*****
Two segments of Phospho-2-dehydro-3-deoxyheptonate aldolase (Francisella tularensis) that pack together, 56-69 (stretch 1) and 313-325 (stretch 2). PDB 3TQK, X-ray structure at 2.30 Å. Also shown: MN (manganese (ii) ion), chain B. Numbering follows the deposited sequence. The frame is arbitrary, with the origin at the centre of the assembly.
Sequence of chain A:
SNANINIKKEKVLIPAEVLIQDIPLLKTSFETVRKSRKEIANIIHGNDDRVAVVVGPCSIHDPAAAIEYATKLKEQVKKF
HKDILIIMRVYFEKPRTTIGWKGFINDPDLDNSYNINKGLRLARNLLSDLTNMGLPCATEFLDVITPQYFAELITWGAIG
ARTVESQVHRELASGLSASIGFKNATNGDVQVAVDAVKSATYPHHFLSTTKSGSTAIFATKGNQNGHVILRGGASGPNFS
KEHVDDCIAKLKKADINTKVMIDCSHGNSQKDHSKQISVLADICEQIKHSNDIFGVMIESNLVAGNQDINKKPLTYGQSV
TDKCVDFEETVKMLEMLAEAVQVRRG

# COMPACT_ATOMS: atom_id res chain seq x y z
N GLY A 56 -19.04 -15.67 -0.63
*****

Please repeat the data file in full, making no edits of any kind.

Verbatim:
Two segments of Phospho-2-dehydro-3-deoxyheptonate aldolase (Francisella tularensis) that pack together, 56-69 (stretch 1) and 313-325 (stretch 2). PDB 3TQK, X-ray structure at 2.30 Å. Also shown: MN (manganese (ii) ion), chain B. Numbering follows the deposited sequence. The frame is arbitrary, with the origin at the centre of the assembly.
Sequence of chain A:
SNANINIKKEKVLIPAEVLIQDIPLLKTSFETVRKSRKEIANIIHGNDDRVAVVVGPCSIHDPAAAIEYATKLKEQVKKF
HKDILIIMRVYFEKPRTTIGWKGFINDPDLDNSYNINKGLRLARNLLSDLTNMGLPCATEFLDVITPQYFAELITWGAIG
ARTVESQVHRELASGLSASIGFKNATNGDVQVAVDAVKSATYPHHFLSTTKSGSTAIFATKGNQNGHVILRGGASGPNFS
KEHVDDCIAKLKKADINTKVMIDCSHGNSQKDHSKQISVLADICEQIKHSNDIFGVMIESNLVAGNQDINKKPLTYGQSV
TDKCVDFEETVKMLEMLAEAVQVRRG

# COMPACT_ATOMS: atom_id res chain seq x y z
N GLY A 56 -19.04 -15.67 -0.63